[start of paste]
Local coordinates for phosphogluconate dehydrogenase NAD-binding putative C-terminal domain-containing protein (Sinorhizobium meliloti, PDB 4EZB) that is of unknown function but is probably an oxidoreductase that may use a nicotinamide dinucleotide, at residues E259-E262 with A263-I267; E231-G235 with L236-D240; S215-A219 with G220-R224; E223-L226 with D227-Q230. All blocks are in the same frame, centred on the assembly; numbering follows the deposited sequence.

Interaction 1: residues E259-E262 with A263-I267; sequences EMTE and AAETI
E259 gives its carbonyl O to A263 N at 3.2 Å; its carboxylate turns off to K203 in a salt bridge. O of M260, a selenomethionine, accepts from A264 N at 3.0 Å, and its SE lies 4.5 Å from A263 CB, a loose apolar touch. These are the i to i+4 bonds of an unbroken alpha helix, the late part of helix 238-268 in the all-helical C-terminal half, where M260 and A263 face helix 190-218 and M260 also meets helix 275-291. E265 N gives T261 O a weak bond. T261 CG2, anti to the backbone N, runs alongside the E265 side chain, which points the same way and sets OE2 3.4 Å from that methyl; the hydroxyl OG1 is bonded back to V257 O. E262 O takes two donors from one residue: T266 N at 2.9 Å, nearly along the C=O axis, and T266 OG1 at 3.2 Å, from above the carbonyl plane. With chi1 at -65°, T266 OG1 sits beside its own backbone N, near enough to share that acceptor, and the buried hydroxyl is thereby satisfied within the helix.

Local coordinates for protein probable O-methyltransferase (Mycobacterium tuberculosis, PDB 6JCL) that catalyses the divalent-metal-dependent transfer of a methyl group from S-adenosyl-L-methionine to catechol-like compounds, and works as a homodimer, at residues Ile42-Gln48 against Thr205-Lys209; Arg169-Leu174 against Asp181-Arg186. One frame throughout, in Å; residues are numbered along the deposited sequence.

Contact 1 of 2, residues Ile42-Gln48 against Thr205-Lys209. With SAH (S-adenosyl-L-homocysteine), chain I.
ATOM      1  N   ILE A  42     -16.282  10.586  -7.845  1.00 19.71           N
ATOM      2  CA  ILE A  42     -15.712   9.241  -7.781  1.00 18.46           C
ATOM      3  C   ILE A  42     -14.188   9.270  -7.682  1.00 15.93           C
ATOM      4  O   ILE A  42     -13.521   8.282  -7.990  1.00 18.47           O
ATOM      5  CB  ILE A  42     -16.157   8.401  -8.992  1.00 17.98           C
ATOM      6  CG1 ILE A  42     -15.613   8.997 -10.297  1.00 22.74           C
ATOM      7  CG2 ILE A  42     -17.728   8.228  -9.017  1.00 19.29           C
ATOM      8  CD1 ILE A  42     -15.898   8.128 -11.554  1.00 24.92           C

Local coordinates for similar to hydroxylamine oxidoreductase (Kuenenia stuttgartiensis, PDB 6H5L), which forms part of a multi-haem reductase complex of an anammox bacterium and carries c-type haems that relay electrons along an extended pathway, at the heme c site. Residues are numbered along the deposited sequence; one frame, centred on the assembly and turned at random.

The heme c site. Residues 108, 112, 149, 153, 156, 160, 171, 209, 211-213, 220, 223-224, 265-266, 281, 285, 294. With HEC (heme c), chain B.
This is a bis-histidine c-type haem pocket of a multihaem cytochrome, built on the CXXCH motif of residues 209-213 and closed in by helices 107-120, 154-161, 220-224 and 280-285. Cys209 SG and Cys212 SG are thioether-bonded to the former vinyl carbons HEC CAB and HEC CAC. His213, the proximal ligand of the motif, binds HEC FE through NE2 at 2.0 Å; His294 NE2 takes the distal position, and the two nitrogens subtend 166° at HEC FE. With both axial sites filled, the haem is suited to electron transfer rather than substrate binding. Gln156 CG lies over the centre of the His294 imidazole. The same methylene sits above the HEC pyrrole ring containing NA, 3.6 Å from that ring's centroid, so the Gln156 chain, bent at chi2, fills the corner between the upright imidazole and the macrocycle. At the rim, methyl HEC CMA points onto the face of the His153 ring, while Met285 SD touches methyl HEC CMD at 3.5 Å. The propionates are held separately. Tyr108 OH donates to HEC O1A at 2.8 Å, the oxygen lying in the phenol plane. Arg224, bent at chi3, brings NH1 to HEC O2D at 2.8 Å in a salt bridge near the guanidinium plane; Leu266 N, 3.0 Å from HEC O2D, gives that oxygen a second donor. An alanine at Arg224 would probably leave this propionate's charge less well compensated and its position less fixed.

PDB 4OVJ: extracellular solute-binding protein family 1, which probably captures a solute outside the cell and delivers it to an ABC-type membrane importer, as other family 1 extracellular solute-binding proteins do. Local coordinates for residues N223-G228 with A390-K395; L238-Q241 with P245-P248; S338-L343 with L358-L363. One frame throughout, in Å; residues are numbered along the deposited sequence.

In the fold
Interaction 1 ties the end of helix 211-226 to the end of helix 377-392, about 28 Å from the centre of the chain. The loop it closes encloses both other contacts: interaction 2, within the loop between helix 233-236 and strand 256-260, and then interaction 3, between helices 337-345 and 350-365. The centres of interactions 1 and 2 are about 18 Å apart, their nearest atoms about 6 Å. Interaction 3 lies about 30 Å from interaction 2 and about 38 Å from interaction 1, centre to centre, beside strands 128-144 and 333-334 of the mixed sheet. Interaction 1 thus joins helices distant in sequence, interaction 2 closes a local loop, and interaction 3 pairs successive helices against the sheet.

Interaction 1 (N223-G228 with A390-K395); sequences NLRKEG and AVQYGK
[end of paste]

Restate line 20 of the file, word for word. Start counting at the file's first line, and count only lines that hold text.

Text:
Interaction 1 (N223-G228 with A390-K395); sequences NLRKEG and AVQYGK